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Corsair 36: A big folding trimaran from the ‘global village’

Published on 01 april 2009 at 0h00

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Corsair was created by a New Zealand architect in California, and has built more than 1,200 folding trimarans between 1984 and 2008, which makes it the leader in this segment, along with the Danish Dragonfly. We have just tested the biggest of these trimarans, the Corsair 36...

The 36’ has now been replaced by the Corsair 37, a re-styled version of the same boat. Taking into account the small number of examples present in Europe, we leapt at the chance to test one, whilst waiting to present the 37’ carbon (RS) development.

Test Corsair 36

Aluminium rotating mast, carbon bowsprit and nice Pentex sails by Calvert Sails: the Corsair 36 offers simple but high-performance choices!

The split with the founding architect

In 2000, Ian Farrier left the Chula Vista company that he had created and of which he was the vice-president and the emblematic architect. The disagreement with Paul Koch, the new strong man at Corsair (an Australian who built the Farrier Ostac), led the designer to return to his New Zealand offices, from where he re-launched his own range (F82, 32’, 36’ and 39’), intended for individual (up-market) construction, and Australian and Phillipine (Melvest Yard) production.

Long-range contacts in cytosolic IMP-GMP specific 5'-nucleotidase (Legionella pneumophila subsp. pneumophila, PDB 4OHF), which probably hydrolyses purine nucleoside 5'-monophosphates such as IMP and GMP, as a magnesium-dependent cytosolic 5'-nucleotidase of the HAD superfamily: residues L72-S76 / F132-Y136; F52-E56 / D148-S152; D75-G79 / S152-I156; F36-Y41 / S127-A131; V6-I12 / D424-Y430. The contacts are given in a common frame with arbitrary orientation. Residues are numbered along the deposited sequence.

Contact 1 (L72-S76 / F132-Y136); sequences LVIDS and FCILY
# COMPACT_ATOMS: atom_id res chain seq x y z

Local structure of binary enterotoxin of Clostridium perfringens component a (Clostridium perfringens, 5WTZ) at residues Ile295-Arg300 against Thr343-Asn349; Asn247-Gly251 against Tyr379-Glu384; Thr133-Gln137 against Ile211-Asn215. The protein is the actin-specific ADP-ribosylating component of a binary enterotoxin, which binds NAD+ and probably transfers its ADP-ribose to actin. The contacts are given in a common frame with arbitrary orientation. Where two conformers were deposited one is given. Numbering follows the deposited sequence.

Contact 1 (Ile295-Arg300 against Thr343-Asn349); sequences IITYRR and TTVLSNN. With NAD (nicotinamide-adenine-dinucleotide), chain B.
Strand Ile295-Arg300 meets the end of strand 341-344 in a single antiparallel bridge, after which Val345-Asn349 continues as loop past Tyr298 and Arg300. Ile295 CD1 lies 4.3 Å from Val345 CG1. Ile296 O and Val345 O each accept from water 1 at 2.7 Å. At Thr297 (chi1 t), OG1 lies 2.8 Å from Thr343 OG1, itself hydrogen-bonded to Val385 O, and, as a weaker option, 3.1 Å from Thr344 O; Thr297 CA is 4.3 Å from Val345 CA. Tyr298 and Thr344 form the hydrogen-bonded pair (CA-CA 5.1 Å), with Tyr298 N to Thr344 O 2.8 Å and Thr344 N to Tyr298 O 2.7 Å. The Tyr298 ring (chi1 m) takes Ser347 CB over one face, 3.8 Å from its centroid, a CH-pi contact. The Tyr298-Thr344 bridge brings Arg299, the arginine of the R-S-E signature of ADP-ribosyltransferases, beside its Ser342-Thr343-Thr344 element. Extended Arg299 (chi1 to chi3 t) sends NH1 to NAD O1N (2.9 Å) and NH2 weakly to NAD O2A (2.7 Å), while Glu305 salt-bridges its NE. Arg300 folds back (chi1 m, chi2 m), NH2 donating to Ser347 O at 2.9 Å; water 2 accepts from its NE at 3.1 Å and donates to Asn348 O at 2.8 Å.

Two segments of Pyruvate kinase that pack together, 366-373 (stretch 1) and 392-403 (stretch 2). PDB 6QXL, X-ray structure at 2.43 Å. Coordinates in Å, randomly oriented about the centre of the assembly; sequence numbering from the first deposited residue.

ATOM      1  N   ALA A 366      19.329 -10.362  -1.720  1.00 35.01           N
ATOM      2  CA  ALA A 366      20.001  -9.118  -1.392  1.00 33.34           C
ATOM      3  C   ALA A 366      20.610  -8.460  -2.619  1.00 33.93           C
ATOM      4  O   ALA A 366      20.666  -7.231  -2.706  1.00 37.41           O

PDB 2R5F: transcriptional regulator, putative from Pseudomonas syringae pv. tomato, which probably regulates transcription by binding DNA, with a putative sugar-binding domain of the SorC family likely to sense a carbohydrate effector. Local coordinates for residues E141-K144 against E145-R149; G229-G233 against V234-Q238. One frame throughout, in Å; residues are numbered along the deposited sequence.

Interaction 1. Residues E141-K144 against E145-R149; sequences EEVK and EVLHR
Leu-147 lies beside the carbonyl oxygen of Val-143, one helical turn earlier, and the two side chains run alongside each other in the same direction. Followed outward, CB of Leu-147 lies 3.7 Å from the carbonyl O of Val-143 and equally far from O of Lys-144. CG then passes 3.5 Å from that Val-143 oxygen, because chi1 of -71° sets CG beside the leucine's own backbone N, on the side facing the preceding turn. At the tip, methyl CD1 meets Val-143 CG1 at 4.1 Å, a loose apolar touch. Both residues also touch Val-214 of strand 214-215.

Test Corsair 36

A really liveable trimaran which allows you to envisage offshore cruising...

The 36’- 37’: the flagship of a turbulent range

The 36’s characteristics show clearly that it belongs to the Farrier line, and it is obvious that despite the difficulties, the Corsair research and...

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